Addition of Alter Ego as Judgment Debtor Subject to Preponderance

Metropolitan News-Enterprise, February 5, 1999

A successful plaintiff who moves to add an alleged alter ego of the defendant as an additional judgment debtor must prove the relationship between the parties by preponderance of the evidence, this district's Court of Appeal ruled yesterday.

Handing a rare victory to the Church of Scientology in its long-running battle with member-turned-critic Larry Wollersheim, Div. Two concluded that Los Angeles Superior Court Judge John Shook erred in only requiring Wollersheim to present substantial evidence to support his claim that Church of Scientology International and the Religious Technology Center are alter egos of the Church of Scientology of California.

Wollersheim, who claimed that the church harassed him and tried to destroy his business, sued in 1980 and was awarded $ 30 million by a jury in 1986. That amount was reduced three years later to $ 2.5 million by the late Los Angeles Superior Court Judge Ronald Swearinger, who had presided over the trial.

The church later brought an equitable action, seeking to vacate the judgment based on extrinsic evidence that Swearinger was biased because he believed that church members had tailed him, slashed his tires, killed his dog, and engaged in other "funny stuff," as he put it in an interview.

Los Angeles Superior Court Judge Edward Kakita struck the complaint under the anti-SLAPP law, saying the suit was part of the ongoing harassment of Wollersheimthe judge noted that the church and related entities had filed three suits against him in the seven years after he obtained his uncollected judgmentand that there was insufficient evidence of judicial bias for the church to be expected to prevail on the merits.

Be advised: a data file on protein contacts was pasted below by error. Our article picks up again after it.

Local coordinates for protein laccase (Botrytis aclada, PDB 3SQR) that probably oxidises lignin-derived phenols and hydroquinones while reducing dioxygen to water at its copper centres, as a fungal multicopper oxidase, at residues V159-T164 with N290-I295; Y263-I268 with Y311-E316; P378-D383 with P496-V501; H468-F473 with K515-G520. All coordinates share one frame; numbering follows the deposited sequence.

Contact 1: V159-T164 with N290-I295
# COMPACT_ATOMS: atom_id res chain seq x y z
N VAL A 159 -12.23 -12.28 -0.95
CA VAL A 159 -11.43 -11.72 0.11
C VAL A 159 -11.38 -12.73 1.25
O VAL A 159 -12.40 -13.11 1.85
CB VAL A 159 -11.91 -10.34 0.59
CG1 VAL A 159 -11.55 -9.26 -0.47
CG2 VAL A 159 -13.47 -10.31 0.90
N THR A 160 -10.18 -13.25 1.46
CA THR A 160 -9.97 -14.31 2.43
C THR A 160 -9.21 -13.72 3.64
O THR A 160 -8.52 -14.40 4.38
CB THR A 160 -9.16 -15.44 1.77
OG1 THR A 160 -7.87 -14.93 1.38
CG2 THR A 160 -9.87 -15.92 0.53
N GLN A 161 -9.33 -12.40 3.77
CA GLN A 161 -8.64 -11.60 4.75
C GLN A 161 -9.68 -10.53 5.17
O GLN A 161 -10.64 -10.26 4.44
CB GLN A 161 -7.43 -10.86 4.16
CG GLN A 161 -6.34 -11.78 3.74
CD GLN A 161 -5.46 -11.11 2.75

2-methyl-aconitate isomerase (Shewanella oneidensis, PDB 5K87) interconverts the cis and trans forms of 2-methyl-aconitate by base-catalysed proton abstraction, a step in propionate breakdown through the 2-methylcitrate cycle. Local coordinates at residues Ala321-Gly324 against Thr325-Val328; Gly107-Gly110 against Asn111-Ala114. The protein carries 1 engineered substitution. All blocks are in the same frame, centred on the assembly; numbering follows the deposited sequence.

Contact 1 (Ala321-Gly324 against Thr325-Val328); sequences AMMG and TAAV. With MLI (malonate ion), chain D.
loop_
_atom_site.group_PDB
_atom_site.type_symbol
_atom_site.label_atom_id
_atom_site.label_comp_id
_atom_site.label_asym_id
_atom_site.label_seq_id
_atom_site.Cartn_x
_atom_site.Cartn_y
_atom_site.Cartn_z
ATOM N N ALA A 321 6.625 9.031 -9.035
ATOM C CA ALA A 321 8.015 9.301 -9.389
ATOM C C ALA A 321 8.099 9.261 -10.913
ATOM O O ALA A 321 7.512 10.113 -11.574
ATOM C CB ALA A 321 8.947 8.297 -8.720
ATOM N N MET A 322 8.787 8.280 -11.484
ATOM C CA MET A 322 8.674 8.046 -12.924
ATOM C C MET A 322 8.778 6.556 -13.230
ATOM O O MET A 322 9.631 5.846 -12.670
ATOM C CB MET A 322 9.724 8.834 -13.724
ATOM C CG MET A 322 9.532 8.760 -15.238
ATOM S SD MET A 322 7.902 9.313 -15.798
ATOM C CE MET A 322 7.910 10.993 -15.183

The judge also awarded Wollersheim $ 250,000 in attorney fees and costs.

Div. Three of this district's Court of Appeal affirmed.

In his motion to add CSI and RTC to the judgment, Wollersheim asserted that the two were created as part of a reorganization of the California church, which began after he filed the 1980 suit. Judge John Shook ruled that there was substantial evdence that "CSI and RTC are the alter egos of CSC" and that "CSI and RTC controlled the litigation."

Shook cited +NEC Electronics, Inc. v. Hurt+, 208 Cal.App.3d 772, and +Triplett v. Farmers Ins. Exchange, 24 Cal.App.4th 1415.

In +NEC+, a 1989 case, the Court of Appeal reversed an order adding the defendant corporation's sole shareholder and chief executive officer to the judgment as an alter ego. The court said it did not believe there was "substantial evidence to support the trial court's conclusion that [the CEO's] manipulation of the assets of [the corporation] produced an inequity+."

In +Triplett+, the court reversed an order adding the defendant's insurer to a judgment, citing +NEC+.

But the reference to substantial evidence in +NEC+, Justice John Zebrowski wrote yesterday, was an "unremarkable statement" regarding the standard of appellate review, not the standard to be applied by the trial court in ruling on the motion.

The controlling law on that issue, Zebrowski said, is Evidence Code Sec. 115, which provides that issues of fact are to be decided under a preponderance standard "[e]xcept as otherwise provided by law."

The usual presumption that the trial court has applied the correct standard, the justice went on to say, doesn't apply because the plaintiff specifically argued that substantial evidence was all that was required and the trial judge specifically applied that test over the objection of the defendants.

Attorneys on appeal were Daniel A. Leipold, Robert F. Donohue, and Cathy L. Shipe of Hagenbaugh & Murphy, and Craig J. Stein of Gartenberg, Jaffe, Gelfand & Stein for the plaintiff, Gerald. L. Chaleff of Orrick, Herrington & Sutcliffe and Edward J. Horowitz for CSI; and Samuel D. Rosen and Barbara A. Reeves of Paul, Hastings, Janofsky & Walker for RTC.

The case is +Wollersheim v. Church of Scientology International+, B118114.

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